In today’s heavily regulated financial climate, banks and financial institutions are relying more heavily on models—to help measure and manage their exposure to risk, and to help manage the overall business. These models are used in every aspect of risk management, including credit risk, market risk, even operational risk.
These models can help assess risk exposure and manage potential concerns. But what happens when the models aren’t correct? What happens when they fail?
That’s where model risk management enters the picture. Assessing the risk inherent in a model is only the first step. More and more, financial businesses are assessing enterprise-wide model risk. Our paper, Emerging Trends in Model Risk Management, describes how a structured approach can help a financial firm manage model risk. What I want to focus on is the governance model needed to support model risk management.
For enterprises ready to assess model risk across the business, an organizational framework is critical. And that framework should include a formal, comprehensive governance approach.
The governance framework helps establish clear lines of sight, support cross-functional involvement and provide the correct incentives. We believe these are the key components of model risk management governance:
- Model owner: The person responsible for developing or maintaining and documenting a model, who will lead the model implementation process.
- Model user: The person responsible for the business use of a model. With the owner, this person helps lead implementation.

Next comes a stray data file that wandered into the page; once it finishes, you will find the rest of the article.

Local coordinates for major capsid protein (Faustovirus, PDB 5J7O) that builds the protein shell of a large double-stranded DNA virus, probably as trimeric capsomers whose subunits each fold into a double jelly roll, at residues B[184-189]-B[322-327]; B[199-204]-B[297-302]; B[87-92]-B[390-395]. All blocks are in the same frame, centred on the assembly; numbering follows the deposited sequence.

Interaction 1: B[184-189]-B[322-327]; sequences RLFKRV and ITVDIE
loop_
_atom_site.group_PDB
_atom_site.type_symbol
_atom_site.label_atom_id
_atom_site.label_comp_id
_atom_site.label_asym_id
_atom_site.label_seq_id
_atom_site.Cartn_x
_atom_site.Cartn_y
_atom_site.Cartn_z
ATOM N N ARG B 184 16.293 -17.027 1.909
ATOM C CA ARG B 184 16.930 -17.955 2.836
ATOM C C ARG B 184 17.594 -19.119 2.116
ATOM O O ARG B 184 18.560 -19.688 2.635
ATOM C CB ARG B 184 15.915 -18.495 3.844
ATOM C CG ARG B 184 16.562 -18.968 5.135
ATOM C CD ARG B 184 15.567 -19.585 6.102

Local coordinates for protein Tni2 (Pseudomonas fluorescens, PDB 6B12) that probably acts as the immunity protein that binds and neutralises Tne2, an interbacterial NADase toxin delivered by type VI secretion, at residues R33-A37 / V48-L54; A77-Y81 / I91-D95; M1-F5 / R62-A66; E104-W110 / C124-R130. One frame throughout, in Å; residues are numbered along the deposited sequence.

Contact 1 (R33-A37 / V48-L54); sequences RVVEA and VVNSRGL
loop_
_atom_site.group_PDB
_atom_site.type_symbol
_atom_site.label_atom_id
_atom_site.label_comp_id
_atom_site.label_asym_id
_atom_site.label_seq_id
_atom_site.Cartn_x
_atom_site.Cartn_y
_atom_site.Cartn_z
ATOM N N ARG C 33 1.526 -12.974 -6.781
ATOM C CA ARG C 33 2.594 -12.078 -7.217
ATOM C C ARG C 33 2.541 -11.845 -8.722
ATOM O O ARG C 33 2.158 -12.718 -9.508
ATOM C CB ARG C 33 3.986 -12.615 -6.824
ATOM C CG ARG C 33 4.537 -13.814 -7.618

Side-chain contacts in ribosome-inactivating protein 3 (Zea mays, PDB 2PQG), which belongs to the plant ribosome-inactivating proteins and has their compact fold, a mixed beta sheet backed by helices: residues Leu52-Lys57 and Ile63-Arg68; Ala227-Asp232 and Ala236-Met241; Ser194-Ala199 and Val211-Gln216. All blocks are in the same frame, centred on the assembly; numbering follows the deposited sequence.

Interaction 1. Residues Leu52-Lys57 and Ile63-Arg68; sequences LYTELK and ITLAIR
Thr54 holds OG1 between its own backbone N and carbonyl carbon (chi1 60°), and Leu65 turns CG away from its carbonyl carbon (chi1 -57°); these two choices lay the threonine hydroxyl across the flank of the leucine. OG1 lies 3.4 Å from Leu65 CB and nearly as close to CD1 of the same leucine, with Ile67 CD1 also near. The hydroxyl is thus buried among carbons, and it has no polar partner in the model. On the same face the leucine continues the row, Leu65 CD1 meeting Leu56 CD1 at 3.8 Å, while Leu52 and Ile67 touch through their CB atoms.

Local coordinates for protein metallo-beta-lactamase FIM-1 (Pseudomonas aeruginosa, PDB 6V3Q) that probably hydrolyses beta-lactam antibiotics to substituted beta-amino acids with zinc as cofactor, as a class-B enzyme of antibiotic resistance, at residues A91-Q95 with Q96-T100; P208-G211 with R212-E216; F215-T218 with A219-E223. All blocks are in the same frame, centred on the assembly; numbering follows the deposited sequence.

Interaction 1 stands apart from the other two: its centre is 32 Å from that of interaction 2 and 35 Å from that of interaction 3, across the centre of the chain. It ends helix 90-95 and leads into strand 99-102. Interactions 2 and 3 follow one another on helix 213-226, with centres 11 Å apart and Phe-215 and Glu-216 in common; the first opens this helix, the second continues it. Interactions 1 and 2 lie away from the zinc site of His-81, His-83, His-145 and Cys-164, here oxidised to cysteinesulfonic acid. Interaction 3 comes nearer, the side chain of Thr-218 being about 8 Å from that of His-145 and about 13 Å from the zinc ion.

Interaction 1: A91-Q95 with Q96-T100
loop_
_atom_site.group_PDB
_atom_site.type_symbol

- Model administrator: Often the supervisor of the model owner, this person guides model developers to complete documentation, and helps the owner with other governance responsibilities.
- Model validation and monitoring unit: This independent team oversees the model governance program day-to-day.
- Model risk committee: A group of senior managers, this group oversees the model governance program from the big picture level.
- Internal audit: The function that handles independent review of model risk management processes.
Some of these functions and roles may overlap from time to time. The overlap is okay, but the functions themselves must remain separate and distinct sothe roles are performed and the models are accurately evaluated.
Models are meant to manage and minimize risk, not introduce even more risk. Our paper offers a full set of recommendations for building a reliable approach to manage model risk. For now, a good governance framework offers the operational structure needed to build your approach.